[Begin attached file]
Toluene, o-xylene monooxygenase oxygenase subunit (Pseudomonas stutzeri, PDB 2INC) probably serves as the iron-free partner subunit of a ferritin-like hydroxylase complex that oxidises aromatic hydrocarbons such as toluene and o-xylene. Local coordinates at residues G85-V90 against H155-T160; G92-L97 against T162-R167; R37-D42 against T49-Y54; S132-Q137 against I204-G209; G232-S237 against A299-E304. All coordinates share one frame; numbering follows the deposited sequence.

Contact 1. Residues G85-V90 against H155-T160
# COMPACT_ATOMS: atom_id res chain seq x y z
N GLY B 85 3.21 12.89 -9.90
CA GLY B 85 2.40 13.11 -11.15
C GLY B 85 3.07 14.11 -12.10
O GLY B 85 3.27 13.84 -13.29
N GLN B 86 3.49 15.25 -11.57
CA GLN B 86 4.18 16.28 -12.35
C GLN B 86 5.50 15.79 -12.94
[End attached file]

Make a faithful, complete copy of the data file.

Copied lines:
Toluene, o-xylene monooxygenase oxygenase subunit (Pseudomonas stutzeri, PDB 2INC) probably serves as the iron-free partner subunit of a ferritin-like hydroxylase complex that oxidises aromatic hydrocarbons such as toluene and o-xylene. Local coordinates at residues G85-V90 against H155-T160; G92-L97 against T162-R167; R37-D42 against T49-Y54; S132-Q137 against I204-G209; G232-S237 against A299-E304. All coordinates share one frame; numbering follows the deposited sequence.

Contact 1. Residues G85-V90 against H155-T160
# COMPACT_ATOMS: atom_id res chain seq x y z
N GLY B 85 3.21 12.89 -9.90
CA GLY B 85 2.40 13.11 -11.15
C GLY B 85 3.07 14.11 -12.10
O GLY B 85 3.27 13.84 -13.29
N GLN B 86 3.49 15.25 -11.57
CA GLN B 86 4.18 16.28 -12.35
C GLN B 86 5.50 15.79 -12.94